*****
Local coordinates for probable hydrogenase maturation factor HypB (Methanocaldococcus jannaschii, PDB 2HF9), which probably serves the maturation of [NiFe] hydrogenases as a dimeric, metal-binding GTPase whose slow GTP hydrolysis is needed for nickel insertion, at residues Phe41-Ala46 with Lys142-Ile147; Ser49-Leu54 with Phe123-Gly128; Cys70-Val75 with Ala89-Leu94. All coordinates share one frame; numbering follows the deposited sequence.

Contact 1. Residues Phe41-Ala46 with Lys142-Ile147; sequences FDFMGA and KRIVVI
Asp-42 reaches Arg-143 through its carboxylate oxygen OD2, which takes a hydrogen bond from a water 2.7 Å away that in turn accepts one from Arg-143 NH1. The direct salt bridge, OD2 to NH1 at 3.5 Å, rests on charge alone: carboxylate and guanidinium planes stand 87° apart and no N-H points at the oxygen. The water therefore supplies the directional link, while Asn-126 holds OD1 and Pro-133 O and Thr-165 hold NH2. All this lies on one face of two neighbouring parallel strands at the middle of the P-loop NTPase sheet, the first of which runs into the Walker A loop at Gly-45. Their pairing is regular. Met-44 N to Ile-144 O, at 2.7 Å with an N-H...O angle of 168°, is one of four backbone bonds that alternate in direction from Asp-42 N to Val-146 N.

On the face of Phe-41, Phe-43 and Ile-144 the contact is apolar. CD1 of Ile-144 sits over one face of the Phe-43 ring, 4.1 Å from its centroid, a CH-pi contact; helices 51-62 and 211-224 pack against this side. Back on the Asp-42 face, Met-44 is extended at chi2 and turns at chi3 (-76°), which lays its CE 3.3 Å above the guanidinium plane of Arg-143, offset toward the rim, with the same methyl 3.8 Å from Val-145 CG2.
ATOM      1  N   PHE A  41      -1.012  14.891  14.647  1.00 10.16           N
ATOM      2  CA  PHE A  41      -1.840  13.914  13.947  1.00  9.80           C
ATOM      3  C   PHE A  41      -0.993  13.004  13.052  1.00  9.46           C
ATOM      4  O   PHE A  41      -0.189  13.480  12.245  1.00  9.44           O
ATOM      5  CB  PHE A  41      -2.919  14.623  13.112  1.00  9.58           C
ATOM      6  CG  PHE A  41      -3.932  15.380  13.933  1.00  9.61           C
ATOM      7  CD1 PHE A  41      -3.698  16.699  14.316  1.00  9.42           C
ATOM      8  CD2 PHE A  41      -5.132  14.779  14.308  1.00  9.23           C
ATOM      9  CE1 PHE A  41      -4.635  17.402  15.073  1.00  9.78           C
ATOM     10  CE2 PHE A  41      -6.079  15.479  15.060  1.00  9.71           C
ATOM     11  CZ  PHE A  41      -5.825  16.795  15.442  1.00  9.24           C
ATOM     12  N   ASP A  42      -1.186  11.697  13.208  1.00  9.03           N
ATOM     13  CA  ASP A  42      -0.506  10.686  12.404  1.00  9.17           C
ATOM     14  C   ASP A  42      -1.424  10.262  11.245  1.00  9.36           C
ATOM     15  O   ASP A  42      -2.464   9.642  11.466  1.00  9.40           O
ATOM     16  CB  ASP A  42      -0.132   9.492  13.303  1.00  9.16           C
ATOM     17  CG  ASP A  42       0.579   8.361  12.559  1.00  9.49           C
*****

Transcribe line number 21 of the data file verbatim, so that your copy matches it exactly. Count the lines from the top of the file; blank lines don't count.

ATOM     17  CG  ASP A  42       0.579   8.361  12.559  1.00  9.49           C